6 Proposed Filter Model The filter model proposed takes advantage of the characteristics of the speech and noise for speech enhancement and noise suppression. The model is divided into two primary components, one for high frequencies (>4 kHz) and one for low frequencies (<4 kHz). The high-frequency module is a highpass filter. As shown in the wind models, even with very loud wind bursts, only a small amount of noise energy is in the higher frequencies. Since the speech signal typically dominates noise in the higher frequencies, a highpass filter works well for the frequencies 4 kHz and above. For the lower frequencies, the SNR is often lower than 0 dB. The filter model takes advantage of the fact that the majority of low-frequency content in speech is harmonic in nature. A coherent modulation comb filter is used to extract the harmonics from the signal. These harmonic signals contain both the energy of the speech and the noise at the harmonic intervals, but in the harmonics the speech has a much higher SNR than the original signal because the noise’s energy is spread more evenly throughout the spectrum while the speech’s energy is concentrated at the harmonics. The noise’s energy at the harmonics, however, is slight enough so that listenability increases after filtering within the range of typical wind noise SNR’s.

The filtering method as it is so far described works well in clean speech and in speech with wind noise. In the case of wind noise without speech, however, the method causes undesired artifacts because the comb filter transforms the broadband noise into a harmonic signal. This type of artifact is undesirable for two reasons. The first is that it is a foreign sound which can be distracting for the listener. Even though the unfiltered wind noise can be significantly louder, it is a familiar sound that people instantly identify. Such known noises are typically less distracting to a listener than unfamiliar sounds. The second reason why the artifact is undesirable is that intelligibility may be decreased if harmonic sounds are present if no speech is present. The best case, then, would be to attenuate the signal when there is wind noise present with no voiced speech,

7 an idea employed by Lim et al. [12]. This both reduces artifacts of processing and preserves the natural envelope of the clean speech.

Table 1: The optimal type of processing for combinations of speech and noise Noise Absent Noise Present Voiced Speech

No Filtering

Filtering

Unvoiced/No Speech

No Filtering

Attenuate Low Frequencies

2.2 RELEVANT PRIOR WORK Fundamental Tracking Using Least Squares Harmonic In order for coherent modulation filtering to work well, an accurate and robust fundamental frequency tracker is essential. There have been several algorithms proposed through the years, including comb filtering [13], autocorrelation analysis [14,15] instantaneous frequency estimation [16], center-of-gravity (COG) estimation [17], STRAIGHT [18,19], and least squares harmonic (LSH) model [20]. For the given application, the most important characteristics were pitch accuracy and robustness to noise. Since it would have been impractical to implement and test every popular algorithm for the given application, three methods were implemented and compared, COG, STRAIGHT and LSH. Initial work was done with the COG because it has frequently been used in conjunction with coherent modulation for carrier estimation. The main idea of the COG is to analyze a subband or broadband signal over a short window. Next, compute the discrete Fourier Transform (DFT) of the window. Finally, the first-order spectral moment is computed using the magnitude of the DFT: (2)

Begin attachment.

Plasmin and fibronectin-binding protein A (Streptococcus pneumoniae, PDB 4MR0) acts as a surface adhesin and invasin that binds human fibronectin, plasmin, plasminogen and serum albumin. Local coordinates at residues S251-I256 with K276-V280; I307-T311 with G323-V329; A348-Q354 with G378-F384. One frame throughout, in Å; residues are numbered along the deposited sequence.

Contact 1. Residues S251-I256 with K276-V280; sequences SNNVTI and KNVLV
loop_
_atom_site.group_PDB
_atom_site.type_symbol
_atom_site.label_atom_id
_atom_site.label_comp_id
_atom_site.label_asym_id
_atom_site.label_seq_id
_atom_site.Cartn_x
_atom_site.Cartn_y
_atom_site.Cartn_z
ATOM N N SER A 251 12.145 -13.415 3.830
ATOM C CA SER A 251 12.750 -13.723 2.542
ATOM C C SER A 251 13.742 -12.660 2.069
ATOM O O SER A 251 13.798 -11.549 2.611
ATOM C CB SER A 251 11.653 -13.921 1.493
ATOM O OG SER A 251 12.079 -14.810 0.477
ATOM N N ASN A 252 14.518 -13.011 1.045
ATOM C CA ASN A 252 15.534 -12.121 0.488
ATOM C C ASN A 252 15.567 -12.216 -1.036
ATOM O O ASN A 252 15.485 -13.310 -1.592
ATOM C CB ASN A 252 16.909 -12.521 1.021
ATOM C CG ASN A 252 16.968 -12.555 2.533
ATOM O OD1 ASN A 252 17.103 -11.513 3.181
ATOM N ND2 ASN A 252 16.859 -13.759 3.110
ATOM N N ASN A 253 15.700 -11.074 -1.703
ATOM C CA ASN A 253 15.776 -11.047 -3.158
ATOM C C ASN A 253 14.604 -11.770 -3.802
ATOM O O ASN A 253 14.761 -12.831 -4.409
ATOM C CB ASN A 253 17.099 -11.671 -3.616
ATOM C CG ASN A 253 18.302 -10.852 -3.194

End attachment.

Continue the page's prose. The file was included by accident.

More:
The frequency found from the center-of-gravity estimate is then taken to be the instantaneous frequency of the window. After some analysis, the COG was abandoned due to some undesirable properties for the task at hand. First of all, the COG has always

8 been used in fixed subbands, which presents several problems. The COG will calculate a carrier signal for each subband. This approach doesn’t take advantage of the harmonicity present in voiced speech because each subband is treated as independent. Also, rarely is a single harmonic present in each subband. The question of what to do when a subband has no harmonics or multiple harmonics is an unanswered question. Also, the COG estimate is biased due to the shape of the main lobe and the energy in the side lobes. Although a solution has recently been found in getting around the bias issue [21], the issue of multiple or no harmonics in a subband still presents problems. Another issue of the COG is that it doesn’t perform well in low SNR’s. This is because each subband is analyzed independently of the others, so the integer multiple harmonic relationships are not used advantageously.

Next, the STRAIGHT algorithm was analyzed. Although STRAIGHT works quite well for clean speech, it currently falls apart when any significant (0 dB SNR or lower) wind noise is present. LSH, however, can still track frequencies in much higher noise (-15 dB). Because LSH performed so much better than STRAIGHT, the LSH model was selected as the best pitch estimator for use in the wind noise removal system.

The LSH uses the Harmonic plus Noise model (H+N), where a signal can be decomposed into a quasi-periodic part (harmonic component) and an aperiodic part (noise component). This model is derived from the traditional speech model [9] where the vocal cords produce a quasi-periodic pulse train shaped by a linear time-varying filter consisting of the vocal tract, vocal cavities, and mouth. Thus, the harmonic component of the H+N model is the voiced part of the speech, and the noise component is the unvoiced speech as well as any other type of noise in the signal. If short enough temporal windows are used, such as 50 ms, the harmonic part of the speech can be assumed to have a constant frequency. Li et al. [22] have since extended the original LSH model to allow for linear, quadratic, and higher order fundamental frequency motion in a frame. With such freedom, longer frame sizes can be used because the